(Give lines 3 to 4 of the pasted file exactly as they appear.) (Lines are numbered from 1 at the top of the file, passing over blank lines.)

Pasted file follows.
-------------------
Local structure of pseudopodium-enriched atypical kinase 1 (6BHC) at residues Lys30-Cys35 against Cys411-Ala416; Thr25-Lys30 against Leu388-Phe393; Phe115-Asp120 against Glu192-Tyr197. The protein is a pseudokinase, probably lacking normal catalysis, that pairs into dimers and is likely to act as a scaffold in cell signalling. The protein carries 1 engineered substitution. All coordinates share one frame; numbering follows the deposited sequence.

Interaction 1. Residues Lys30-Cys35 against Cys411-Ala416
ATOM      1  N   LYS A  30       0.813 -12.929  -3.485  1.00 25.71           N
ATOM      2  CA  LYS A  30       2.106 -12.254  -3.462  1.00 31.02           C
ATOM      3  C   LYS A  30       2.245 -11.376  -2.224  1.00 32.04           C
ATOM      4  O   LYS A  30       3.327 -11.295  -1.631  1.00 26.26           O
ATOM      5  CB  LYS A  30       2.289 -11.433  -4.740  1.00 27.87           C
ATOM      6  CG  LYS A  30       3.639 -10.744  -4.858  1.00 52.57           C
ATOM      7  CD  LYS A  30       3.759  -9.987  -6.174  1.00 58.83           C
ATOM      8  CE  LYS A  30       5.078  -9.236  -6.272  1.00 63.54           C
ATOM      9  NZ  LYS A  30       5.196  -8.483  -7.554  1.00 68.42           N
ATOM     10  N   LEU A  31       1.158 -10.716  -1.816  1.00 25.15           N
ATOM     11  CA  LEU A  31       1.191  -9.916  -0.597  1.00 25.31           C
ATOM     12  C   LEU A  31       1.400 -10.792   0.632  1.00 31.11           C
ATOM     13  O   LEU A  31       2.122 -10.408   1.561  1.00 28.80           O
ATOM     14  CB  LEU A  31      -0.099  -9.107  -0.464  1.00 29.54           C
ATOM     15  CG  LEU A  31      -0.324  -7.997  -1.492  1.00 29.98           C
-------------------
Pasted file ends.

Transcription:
ATOM      1  N   LYS A  30       0.813 -12.929  -3.485  1.00 25.71           N
ATOM      2  CA  LYS A  30       2.106 -12.254  -3.462  1.00 31.02           C